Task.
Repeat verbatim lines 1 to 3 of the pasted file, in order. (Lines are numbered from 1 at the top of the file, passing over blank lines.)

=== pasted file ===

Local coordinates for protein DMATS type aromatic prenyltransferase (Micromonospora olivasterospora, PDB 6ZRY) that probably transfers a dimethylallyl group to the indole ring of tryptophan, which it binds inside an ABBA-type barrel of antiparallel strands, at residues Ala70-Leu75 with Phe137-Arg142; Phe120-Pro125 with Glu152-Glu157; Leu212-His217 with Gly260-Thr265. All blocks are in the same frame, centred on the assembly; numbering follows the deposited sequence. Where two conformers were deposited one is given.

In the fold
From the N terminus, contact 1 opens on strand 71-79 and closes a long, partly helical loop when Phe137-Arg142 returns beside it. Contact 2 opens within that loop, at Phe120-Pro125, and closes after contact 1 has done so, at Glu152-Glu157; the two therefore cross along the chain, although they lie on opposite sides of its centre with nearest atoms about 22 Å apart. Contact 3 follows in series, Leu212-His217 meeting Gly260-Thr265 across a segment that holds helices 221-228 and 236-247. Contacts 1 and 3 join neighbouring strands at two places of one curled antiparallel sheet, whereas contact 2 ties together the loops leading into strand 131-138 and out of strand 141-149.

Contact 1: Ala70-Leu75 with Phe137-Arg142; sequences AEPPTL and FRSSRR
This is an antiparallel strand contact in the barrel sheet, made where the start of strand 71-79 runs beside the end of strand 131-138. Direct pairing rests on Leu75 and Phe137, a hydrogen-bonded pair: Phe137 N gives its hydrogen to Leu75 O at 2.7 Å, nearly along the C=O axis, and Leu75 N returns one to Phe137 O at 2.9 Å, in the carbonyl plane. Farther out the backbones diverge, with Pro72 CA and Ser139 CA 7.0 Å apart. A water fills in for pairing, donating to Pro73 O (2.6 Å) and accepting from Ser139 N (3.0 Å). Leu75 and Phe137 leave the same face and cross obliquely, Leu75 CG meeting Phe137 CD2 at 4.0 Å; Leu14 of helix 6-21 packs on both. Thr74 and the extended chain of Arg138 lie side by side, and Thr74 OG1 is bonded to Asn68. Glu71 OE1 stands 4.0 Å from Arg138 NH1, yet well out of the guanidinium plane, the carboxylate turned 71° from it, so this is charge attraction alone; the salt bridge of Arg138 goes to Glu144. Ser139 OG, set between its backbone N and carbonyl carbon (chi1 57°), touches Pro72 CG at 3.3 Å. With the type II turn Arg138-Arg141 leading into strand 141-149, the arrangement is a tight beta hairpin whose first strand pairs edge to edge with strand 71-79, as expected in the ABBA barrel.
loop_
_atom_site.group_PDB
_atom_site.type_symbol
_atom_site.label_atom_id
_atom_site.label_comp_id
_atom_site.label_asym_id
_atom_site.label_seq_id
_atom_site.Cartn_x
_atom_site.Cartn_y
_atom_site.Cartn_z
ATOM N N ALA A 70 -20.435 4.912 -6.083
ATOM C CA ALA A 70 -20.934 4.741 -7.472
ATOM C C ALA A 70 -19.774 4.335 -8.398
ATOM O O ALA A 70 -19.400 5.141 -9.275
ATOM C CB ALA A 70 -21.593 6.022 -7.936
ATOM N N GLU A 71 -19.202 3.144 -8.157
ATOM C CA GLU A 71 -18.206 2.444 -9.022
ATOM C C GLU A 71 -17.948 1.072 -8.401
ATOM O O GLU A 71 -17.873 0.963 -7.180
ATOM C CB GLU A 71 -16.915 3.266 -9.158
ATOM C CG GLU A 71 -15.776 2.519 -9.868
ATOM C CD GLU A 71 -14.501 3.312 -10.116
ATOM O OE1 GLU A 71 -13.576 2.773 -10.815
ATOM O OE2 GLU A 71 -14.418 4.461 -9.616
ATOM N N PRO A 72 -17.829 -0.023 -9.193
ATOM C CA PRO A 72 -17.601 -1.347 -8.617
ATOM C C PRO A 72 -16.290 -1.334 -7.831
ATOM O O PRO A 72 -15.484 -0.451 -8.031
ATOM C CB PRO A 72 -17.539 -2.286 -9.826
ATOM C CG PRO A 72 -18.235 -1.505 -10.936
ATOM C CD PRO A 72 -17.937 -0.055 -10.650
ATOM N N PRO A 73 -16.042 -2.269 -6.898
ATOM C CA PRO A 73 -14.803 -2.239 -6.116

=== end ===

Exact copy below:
Local coordinates for protein DMATS type aromatic prenyltransferase (Micromonospora olivasterospora, PDB 6ZRY) that probably transfers a dimethylallyl group to the indole ring of tryptophan, which it binds inside an ABBA-type barrel of antiparallel strands, at residues Ala70-Leu75 with Phe137-Arg142; Phe120-Pro125 with Glu152-Glu157; Leu212-His217 with Gly260-Thr265. All blocks are in the same frame, centred on the assembly; numbering follows the deposited sequence. Where two conformers were deposited one is given.

In the fold
From the N terminus, contact 1 opens on strand 71-79 and closes a long, partly helical loop when Phe137-Arg142 returns beside it. Contact 2 opens within that loop, at Phe120-Pro125, and closes after contact 1 has done so, at Glu152-Glu157; the two therefore cross along the chain, although they lie on opposite sides of its centre with nearest atoms about 22 Å apart. Contact 3 follows in series, Leu212-His217 meeting Gly260-Thr265 across a segment that holds helices 221-228 and 236-247. Contacts 1 and 3 join neighbouring strands at two places of one curled antiparallel sheet, whereas contact 2 ties together the loops leading into strand 131-138 and out of strand 141-149.